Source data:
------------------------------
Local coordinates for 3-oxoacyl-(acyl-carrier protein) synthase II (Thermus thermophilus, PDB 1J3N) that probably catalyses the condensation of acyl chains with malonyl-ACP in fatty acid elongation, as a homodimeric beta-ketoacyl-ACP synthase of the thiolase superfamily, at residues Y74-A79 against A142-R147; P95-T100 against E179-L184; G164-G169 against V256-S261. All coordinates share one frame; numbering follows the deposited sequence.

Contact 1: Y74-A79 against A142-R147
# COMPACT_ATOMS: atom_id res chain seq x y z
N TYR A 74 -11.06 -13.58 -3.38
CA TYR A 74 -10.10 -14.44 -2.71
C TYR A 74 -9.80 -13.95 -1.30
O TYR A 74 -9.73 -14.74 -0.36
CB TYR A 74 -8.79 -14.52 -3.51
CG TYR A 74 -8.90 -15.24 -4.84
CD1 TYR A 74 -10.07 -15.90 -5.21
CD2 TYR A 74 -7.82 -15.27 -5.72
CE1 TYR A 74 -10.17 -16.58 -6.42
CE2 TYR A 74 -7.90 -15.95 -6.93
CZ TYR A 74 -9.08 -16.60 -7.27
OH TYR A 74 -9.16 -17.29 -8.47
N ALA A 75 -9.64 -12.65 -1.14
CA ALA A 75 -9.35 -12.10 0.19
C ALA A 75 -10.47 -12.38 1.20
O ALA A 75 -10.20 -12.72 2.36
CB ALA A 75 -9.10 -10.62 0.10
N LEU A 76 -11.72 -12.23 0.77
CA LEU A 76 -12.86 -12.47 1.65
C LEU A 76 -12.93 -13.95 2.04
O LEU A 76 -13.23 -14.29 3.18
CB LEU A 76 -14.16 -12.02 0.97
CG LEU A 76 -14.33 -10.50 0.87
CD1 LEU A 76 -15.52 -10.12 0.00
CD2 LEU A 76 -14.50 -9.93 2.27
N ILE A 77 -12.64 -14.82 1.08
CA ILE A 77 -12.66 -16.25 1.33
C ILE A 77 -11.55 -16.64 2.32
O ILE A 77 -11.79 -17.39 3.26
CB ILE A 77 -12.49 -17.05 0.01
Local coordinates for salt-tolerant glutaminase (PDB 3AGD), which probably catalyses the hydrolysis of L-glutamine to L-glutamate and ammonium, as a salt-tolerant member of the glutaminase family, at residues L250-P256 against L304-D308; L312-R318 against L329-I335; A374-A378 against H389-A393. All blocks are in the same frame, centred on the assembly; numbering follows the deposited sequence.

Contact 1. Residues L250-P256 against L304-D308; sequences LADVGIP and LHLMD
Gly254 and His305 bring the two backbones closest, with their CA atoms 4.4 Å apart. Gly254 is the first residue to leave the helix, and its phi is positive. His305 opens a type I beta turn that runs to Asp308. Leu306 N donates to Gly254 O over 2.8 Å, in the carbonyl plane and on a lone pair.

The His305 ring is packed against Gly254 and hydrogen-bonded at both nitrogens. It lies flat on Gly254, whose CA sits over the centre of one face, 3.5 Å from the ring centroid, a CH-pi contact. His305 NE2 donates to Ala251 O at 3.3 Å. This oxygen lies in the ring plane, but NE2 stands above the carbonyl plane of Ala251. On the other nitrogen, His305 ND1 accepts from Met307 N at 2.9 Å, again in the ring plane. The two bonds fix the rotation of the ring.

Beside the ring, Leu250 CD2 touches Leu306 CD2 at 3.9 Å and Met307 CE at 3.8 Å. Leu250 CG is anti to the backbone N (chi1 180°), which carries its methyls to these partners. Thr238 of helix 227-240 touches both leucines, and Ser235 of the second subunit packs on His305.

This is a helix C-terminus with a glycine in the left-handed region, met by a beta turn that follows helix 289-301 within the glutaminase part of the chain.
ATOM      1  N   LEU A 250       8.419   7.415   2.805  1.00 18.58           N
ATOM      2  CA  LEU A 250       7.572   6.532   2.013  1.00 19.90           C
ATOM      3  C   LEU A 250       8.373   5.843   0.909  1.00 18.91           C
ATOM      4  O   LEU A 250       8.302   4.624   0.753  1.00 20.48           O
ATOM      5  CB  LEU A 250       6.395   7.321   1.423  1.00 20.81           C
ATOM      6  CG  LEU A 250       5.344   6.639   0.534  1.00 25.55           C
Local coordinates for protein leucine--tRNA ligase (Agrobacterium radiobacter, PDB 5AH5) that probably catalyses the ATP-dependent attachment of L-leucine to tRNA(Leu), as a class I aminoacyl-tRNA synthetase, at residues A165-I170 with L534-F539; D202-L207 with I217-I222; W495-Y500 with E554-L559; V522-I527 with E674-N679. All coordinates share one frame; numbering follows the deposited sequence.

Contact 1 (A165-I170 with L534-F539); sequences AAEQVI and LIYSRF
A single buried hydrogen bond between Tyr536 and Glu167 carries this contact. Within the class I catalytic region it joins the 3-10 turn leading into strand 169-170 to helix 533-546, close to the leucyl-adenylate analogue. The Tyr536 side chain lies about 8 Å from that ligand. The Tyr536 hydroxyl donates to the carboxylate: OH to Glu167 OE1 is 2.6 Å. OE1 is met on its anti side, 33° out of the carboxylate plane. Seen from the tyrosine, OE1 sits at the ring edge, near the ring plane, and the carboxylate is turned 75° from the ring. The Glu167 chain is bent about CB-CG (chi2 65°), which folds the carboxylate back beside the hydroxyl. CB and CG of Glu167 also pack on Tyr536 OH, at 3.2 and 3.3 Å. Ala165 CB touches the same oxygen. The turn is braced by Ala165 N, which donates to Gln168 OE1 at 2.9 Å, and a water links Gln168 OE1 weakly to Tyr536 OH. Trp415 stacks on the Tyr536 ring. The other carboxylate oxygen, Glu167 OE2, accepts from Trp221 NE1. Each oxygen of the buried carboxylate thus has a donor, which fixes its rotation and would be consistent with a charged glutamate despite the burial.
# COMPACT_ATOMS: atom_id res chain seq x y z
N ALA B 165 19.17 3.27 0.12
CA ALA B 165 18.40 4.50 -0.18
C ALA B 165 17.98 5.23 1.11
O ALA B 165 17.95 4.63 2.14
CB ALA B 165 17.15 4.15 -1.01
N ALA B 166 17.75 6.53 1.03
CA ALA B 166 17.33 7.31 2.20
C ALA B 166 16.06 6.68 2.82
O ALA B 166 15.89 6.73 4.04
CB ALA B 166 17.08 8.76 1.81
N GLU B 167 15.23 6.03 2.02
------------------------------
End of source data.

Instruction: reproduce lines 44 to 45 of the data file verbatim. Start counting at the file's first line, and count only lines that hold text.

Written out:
ATOM      5  CB  LEU A 250       6.395   7.321   1.423  1.00 20.81           C
ATOM      6  CG  LEU A 250       5.344   6.639   0.534  1.00 25.55           C